In his early years with BIS, Paavo Järvi turned in a fantastic album of
French orchestral fireworks. Anchored by Poulenc and Ibert, this disc is a
sheer joy, and a major step ahead of Järvi’s recent, rather dour Poulenc
interpretations on Deutsche Grammophon.
is a big work, belying the title. At nearly
a half-hour, and in four solidly-built movements, it’s one of the composer’s
biggest orchestral works. It’s an appealing blend of the hard-edged and the
We’re not too spoiled for choice in the Sinfonietta, but what choices we
do have are terrific. For one thing, there’s Charles Dutoit on Decca, now
safely housed in a box set of ballets, concertos, and sacred music. Järvi is
slightly faster in every movement except the finale, his interpretation
favouring brash modern edges and the zippy sonority of a smaller orchestra.
Dutoit has more French charm in the slow movement, especially, but he’s
softer and more genial everywhere.
The parade of juicy rarities continues. Albert Roussel’s
is a rather savage little neo-classical piece for
strings, here whipping up a buzz of energy. You can also find it in Naxos’s superb set
of the Roussel symphonies. André Jolivet’s
flute concerto is the most tonally adventurous work here, but it’s a heady,
delicious stew. You have the primitivist Stravinsky-like melodic energy,
ever-innocent associations with the lyrical solo flute and a sleekness that
can only be described as French. The grand arc, if there is one, is all
about whether and how much Jolivet is winking at the audience in any given
movement. The finale is a thriller. Manuela Wiesler’s solo performance is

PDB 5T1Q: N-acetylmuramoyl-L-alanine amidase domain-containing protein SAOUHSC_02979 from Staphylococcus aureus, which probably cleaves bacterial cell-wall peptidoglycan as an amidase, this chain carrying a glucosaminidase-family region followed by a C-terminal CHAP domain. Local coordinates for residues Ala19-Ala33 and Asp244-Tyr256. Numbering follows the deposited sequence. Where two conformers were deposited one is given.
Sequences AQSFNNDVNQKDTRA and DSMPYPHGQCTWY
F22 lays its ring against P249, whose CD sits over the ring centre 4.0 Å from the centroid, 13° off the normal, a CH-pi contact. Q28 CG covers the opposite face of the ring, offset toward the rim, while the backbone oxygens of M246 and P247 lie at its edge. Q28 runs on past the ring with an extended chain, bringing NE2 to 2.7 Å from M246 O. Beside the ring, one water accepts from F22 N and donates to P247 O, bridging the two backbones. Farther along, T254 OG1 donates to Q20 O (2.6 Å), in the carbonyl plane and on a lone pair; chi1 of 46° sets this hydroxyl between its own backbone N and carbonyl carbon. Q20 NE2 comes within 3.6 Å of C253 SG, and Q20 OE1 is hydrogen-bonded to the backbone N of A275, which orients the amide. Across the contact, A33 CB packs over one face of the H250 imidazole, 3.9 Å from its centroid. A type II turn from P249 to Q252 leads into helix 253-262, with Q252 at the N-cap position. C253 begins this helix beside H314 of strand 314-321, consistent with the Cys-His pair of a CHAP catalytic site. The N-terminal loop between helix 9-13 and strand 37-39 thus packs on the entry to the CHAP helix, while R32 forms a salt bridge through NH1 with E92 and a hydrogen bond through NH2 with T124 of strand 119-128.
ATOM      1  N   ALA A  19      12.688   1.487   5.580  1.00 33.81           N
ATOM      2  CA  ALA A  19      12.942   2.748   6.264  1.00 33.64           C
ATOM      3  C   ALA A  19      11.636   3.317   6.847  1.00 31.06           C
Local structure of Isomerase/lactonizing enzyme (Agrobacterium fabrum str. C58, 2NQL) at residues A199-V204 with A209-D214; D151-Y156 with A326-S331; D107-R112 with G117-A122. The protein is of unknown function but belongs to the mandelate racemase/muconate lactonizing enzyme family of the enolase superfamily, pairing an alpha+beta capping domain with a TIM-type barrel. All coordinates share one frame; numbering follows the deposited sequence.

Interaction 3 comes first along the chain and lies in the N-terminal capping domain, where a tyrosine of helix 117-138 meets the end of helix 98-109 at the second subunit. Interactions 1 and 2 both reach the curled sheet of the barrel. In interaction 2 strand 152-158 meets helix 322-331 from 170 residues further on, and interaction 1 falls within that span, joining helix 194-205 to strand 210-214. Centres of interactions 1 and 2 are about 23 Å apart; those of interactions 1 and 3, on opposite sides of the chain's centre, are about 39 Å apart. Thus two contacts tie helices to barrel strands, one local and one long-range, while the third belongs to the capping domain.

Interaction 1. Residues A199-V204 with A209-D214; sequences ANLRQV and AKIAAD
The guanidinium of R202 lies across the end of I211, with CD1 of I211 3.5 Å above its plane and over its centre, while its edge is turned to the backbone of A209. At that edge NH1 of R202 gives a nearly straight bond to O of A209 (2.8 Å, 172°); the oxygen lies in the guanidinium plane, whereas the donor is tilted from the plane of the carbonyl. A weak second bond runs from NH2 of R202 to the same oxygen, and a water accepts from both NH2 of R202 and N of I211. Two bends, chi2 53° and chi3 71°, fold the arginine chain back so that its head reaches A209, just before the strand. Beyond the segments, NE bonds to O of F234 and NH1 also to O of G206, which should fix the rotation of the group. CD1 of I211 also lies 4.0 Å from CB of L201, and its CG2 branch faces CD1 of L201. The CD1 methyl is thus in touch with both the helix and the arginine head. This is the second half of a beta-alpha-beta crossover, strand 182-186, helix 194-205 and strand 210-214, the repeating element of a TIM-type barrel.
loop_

Best for last. We have Jacques Ibert’s Divertissement
, one of the
most joyously silly works ever composed. This is the one where drunken
trombones crash the Mendelssohn wedding march, a campy waltz erupts from a
nocturne, a self-important parade tromps across the stage, and then the
finale concludes in a fury of whistle-blowing. I grew up listening to Kunzel
conduct the Cincinnati Pops on Telarc, then moved on to accounts on Naxos
(Orchestre des Concerts Lamoureux, Yutaka Sado) and Dutoit/Montreal.
Järvi beats the pants off all of them. It’s simple: he takes the lunacy to
an inspired new level, from the very first ear-splitting trombone raspberry.
Take the beginning of the finale, when the main tune gets interrupted for a
trumpet solo that goes awry. Every performance you’ll hear has the trumpet
play in tempo but with the final note, as written by Ibert, intentionally
“wrong”. The Tapiola Sinfonietta trumpeter on this recording, however, has
other ideas. He hits an actual
wrong note, then slides into
Ibert’s. It’s deliberate, excruciating and uproariously funny. Elsewhere
Järvi masters the art of pitting tempos against each other to maximize
contrast, making the piece feel like it was assembled out of scraps. It’s
quick, snappy, clear-textured and totally lovable.
The Tapiola Sinfonietta, as indicated, plays with guts, virtuosity, and
madcap inspiration. The early BIS sound was personally engineered by founder
and CEO Robert von Bahr. This is not just a great way to fill some gaps in
your collection: it’s a great way to spend an hour and a wildly fun, funny